Into this land of struggling public schools and thriving charters comes a new legislative plot to privatize and monetize public school funding. It is called HB530. Under the (usual) guise of “reform,” the bill would open the door to the vaults that hold taxpayer money meant for children and welcome the charters to help themselves.

HB530 is a blank check for a rapacious, greedy industry.

Lawrence Feinberg of the Keystone State Education Coalition wrote this post, “20 Reasons to Vote No on PA HB530.”

Here are a few of his reasons:

Pennsylvania taxpayers now spend more than $1.4 billion on charter and cyber charter schools annually, in addition to funding the state’s traditional public schools. The current “rob from public school Peter to pay charter school Paul” system drains money from traditional public schools, forcing districts to cut programs and services for the students who remain. In 2011, the charter reimbursement line was eliminated from the state budget. It provided state funding to districts for the costs and financial exposure resulting from the addition of charter schools.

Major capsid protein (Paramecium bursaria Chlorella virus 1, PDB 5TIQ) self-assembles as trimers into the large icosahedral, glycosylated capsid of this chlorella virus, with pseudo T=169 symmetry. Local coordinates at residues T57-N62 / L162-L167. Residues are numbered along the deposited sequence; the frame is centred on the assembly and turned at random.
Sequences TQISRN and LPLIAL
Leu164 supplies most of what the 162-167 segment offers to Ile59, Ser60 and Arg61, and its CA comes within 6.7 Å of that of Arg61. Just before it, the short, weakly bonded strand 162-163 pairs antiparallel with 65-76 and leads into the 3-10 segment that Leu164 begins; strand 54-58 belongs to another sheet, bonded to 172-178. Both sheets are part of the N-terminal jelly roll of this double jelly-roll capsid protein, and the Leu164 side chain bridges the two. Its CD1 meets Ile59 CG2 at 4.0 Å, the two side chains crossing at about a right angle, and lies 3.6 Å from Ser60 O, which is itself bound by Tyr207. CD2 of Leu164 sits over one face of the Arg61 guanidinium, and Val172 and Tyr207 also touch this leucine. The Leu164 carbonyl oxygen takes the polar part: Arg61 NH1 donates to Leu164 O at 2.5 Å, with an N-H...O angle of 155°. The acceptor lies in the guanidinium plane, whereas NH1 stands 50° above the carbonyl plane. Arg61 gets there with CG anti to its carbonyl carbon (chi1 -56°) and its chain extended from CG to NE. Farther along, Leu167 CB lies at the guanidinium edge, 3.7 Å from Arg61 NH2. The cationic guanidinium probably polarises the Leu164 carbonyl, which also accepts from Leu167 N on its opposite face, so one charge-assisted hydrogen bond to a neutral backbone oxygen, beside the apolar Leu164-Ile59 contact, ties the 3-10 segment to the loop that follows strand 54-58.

Legislators are now considering House Bill 530, which would bring much-needed reform to the charter school law that was written in 1997. The bill has several helpful provisions, but the harm that it does far outweighs the good. Here are 20 reasons that the legislature should vote against this measure.

#HB530 does not provide significant accountability to taxpayers for payments made to charter school entities.